810.302 Definitions of other terms.§ 810.302 Definitions of other terms.
(a) Conspicuous Admixture. All matter other than canola, including but not limited to ergot, sclerotinia, and stones, which is conspicuous and readily distinguishable from canola and which remains in the sample after the removal of machine separated dockage. Conspicuous admixture is added to machine separated dockage in the computation of total dockage.
(b) Damaged kernels. Canola and pieces of canola that are heat-damaged, sprout-damaged, mold-damaged, distinctly green damaged, frost damaged, rimed damaged, or otherwise materially damaged.
(c) Distinctly green kernels. Canola and pieces of canola which, after being crushed, exhibit a distinctly green color.
(d) Dockage. All matter other than canola that can be removed from the original sample by use of an approved device according to procedures prescribed in FGIS instructions. Also, underdeveloped, shriveled, and small pieces of canola kernels that cannot be recovered by properly rescreening or recleaning. Machine separated dockage is added to conspicuous admixture in the computation of total dockage.
(e) Ergot. Sclerotia (sclerotium, sing.) of the fungus, Claviceps species, which are associated with some seeds other than canola where the fungal organism has replaced the seed.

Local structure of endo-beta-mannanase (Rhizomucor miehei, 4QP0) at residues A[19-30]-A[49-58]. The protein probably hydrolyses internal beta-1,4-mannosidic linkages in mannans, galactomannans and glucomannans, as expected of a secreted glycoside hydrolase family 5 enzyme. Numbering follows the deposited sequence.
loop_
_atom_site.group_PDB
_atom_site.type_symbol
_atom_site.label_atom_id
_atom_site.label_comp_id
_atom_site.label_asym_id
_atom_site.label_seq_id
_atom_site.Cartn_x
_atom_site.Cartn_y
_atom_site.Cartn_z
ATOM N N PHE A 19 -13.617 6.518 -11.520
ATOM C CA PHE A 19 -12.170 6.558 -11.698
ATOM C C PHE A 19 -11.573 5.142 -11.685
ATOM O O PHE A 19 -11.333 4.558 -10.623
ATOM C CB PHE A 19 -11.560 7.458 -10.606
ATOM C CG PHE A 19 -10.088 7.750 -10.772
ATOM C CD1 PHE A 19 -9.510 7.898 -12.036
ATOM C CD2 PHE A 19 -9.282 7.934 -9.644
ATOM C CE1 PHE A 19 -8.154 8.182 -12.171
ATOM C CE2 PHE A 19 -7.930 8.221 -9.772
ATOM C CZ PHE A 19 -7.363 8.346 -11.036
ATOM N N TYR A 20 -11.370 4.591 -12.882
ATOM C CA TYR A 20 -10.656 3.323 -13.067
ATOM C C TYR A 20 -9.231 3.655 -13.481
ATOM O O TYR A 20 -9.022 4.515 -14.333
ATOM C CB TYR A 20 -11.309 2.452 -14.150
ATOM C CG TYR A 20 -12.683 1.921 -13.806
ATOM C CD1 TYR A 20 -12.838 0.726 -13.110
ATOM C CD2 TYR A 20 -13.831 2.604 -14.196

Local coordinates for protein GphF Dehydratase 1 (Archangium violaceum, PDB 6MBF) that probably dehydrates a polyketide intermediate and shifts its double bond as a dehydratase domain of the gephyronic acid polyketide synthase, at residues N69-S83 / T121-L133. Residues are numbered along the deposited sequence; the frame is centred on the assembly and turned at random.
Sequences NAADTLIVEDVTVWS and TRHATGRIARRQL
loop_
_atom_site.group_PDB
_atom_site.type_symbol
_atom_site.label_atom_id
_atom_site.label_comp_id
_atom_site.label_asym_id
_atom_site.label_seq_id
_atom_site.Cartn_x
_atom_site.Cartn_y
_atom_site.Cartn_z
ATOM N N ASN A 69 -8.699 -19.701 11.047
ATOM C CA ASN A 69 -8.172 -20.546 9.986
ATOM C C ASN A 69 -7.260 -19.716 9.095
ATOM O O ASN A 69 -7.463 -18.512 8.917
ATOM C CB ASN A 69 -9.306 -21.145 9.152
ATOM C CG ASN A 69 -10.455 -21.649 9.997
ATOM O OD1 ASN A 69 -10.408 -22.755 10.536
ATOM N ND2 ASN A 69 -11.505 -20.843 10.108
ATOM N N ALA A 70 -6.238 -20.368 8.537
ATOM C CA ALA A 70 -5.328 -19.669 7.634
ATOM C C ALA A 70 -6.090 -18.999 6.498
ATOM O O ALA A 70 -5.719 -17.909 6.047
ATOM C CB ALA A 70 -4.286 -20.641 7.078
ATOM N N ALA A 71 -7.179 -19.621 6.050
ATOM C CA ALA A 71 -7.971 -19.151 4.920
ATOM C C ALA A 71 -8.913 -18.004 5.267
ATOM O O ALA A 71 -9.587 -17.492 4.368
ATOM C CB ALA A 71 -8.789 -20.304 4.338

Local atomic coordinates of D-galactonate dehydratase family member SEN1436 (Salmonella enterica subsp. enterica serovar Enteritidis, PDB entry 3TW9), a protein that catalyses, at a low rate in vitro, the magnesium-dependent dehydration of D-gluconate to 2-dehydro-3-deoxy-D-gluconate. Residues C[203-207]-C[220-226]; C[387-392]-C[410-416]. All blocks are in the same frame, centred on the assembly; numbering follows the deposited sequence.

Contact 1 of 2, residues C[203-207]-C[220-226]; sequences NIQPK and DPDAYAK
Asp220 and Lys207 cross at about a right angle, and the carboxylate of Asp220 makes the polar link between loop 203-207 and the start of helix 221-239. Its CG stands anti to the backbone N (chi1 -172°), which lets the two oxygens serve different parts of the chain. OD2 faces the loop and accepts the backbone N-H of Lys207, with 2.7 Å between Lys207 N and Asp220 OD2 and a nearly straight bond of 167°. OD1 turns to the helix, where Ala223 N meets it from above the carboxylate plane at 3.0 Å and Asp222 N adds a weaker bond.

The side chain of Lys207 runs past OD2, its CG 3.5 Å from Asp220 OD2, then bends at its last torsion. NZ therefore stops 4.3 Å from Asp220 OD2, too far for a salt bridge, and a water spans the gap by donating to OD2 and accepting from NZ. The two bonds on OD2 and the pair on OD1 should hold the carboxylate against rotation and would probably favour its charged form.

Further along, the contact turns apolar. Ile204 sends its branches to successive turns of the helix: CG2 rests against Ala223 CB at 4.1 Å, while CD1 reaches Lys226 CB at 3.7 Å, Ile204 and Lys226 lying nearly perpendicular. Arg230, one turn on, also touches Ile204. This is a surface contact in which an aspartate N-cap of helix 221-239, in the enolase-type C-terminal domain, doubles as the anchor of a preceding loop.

(f) Heat-damaged kernels. Canola and pieces of canola which, after being crushed, exhibit that they are discolored and damaged by heat.
(g) Inconspicuous admixture. Any seed which is difficult to distinguish from canola. This includes, but is not limited to, common wild mustard (Brassica kaber and B. juncea), domestic brown mustard (Brassica juncea), yellow mustard (B. hirta), and seed other than the mustard group.
(h) Sclerotia (Sclerotium, sing.). Dark colored or black resting bodies of the fungi Sclerotinia and Claviceps.
(i) Sclerotinia. Genus name which includes the fungus Sclerotinia sclerotiorum which produces sclerotia. Canola is only infrequently infected, and the sclerotia, unlike sclerotia of ergot, are usually associated within the stem of the plants.